Stress was put on the map, so to speak, by a Hungarian — born Canadian endocrinologist named Hans Hugo Bruno Selye (ZEL — yeh) in 1950, when he presented his research on rats at the annual convention of the American Psychological Association. To explain the impact of stress, Selye proposed something he called the General Adaptation Syndrome (GAS), which he said had three components. According to Selye, when an organism experiences some novel or threatening stimulus it responds with an alarm reaction. This is followed by what Selye referred to as the recovery or resistance stage, a period of time during which the brain repairs itself and stores the energy it will need to deal with the next stressful event.

He said that if the stress-causing events continue, neurological exhaustion can set in. This phenomenon came to be referred to popularly as burnout. It’s a state of mind characterized by a loss of motivation or drive and a feeling that you are no longer effective in your work. When this mental exhaustion sets in, a person feels emotionally flat, becomes cynical, and may display a lack of responsiveness to the needs of others.

What’s going on behind the scenes to cause this exhaustion? When humans are confronted by physical or mental stress or injury, an incredibly complex and critically important phenomenon rapidly takes place. First to be put on alert is the hypothalamus, which is situated deep inside the brain, under the thalamus and just above the brain stem. It’s only about the size of an almond, but plays a crucial role in linking the nervous system to the endocrine system. The hypothalamus is particularly interesting because it controls the production of hormones that affect how the body deals with stress. When danger looms, the hypothalamus sends a nearly instantaneous chemical message down the spinal cord to the adrenal glands, which are located just above the kidneys. This first message signals the production of a stress hormone called adrenaline, also called epinephrine, which is released into the blood stream. Norepinephrine also plays a role here. The interaction of these two hormones controls the amount of glucose (sugar) in the blood, speeds up the heart rate, and increases metabolism and blood pressure, all of which get the body ready to respond to the stressor.

Meanwhile, the hypothalamus has been closely monitoring these changes, as well as the source of the stress, and now releases something called a corticotrophin-releasing hormone (CRH). CRH travels along the neurons that go from the hypothalamus into the pituitary gland. This important gland, which is located at the base of the brain just above the roof of the mouth, releases something called adrenocorticotropic hormone (ACTH) into the bloodstream. ACTH travels down to the adrenal glands. This triggers the adrenal glands to release another hormone called cortisol.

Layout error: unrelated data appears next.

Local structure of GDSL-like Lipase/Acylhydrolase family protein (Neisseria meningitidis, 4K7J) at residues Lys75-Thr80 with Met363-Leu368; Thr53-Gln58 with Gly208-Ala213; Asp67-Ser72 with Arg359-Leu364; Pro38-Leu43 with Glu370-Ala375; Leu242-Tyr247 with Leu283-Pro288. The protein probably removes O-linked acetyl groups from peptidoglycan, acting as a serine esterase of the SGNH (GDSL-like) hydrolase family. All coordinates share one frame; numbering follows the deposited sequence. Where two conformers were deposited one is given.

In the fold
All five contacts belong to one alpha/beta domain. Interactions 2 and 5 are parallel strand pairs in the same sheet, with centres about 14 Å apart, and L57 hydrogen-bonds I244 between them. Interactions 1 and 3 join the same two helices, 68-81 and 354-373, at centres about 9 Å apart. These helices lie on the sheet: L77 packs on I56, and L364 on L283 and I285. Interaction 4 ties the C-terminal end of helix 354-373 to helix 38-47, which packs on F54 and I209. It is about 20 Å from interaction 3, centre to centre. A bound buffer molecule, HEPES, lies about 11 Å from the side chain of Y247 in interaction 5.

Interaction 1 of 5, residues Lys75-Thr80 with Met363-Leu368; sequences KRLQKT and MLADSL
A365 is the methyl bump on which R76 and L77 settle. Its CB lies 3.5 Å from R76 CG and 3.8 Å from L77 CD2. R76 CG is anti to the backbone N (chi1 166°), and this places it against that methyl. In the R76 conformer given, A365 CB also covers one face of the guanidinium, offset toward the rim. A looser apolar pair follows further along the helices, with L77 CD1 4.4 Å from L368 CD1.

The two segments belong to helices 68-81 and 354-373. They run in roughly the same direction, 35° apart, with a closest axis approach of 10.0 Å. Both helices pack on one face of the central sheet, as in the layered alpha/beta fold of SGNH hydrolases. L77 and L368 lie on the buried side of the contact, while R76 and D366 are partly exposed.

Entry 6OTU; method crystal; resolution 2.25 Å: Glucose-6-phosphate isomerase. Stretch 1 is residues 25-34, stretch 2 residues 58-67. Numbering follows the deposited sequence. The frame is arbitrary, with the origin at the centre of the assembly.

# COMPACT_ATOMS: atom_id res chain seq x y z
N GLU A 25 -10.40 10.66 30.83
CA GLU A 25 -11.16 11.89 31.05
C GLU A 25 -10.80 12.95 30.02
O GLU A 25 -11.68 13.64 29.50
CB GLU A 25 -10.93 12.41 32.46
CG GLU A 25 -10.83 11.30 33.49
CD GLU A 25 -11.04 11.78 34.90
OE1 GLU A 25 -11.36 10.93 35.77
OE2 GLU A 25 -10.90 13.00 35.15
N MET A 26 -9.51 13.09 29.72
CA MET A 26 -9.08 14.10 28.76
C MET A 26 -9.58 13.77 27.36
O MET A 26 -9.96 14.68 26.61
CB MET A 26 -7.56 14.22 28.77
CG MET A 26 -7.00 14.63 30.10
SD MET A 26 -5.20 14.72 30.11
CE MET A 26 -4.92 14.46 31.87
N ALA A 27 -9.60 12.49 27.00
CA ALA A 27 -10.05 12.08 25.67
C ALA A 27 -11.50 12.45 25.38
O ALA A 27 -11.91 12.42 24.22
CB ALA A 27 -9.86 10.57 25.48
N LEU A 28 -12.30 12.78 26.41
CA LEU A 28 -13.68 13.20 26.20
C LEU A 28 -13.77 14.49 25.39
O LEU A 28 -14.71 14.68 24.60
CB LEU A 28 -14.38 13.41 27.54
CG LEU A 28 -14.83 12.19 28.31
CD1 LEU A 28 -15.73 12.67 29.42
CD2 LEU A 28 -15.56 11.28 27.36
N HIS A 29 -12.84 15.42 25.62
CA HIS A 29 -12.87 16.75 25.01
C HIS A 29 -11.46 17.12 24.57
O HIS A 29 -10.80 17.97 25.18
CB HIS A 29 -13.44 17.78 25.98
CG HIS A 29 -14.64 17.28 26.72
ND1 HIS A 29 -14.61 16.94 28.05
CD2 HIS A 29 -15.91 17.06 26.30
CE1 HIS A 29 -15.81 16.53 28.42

Some cortisol is present in the bloodstream all the time. Normally, it’s present at higher levels in the morning and much lower at night. Incidentally, recent research has found that the opposite is true in some children with autism, a finding that might shed light on this condition. A little cortisol is a good thing. It can give you that quick burst of energy that comes in handy for survival purposes. For a brief period, it can enhance your memory and help boost your immune system. The right amount of cortisol helps keep your body systems in a healthy balance, and it can fight against inflammation and even lower your sensitivity to pain — all good things when you’ve been injured or if you’re going into battle against a single stressful opponent. But as often happens, too much of a good thing is, well … you know.

The stress response described here temporarily turns down or modifies nonessential bodily functions and activates the ones we need to keep us safe and healthy. It’s a wonderfully efficient system, and it’s fine-tuned to do its job well. Our brains and bodies are exquisitely designed to handle occasional acute stresses or injuries. However, they’re not well-equipped to handle ongoing or chronic stress.

Hans Selye’s research on the impact of stress in rats formed the foundation on which most subsequent studies about stress were built. Over time, and with the aid of sophisticated brain imagining technology, Selye’s hypothesis has been scrutinized and expanded. He believed that all types of stress resulted in the same reaction in the brain, but we now know that this process is much more complex. For example, contemporary research shows that the brain responds in different ways based on its perceptions of the degree of control that a person has over a stressful event. Here’s how this plays out in the brain.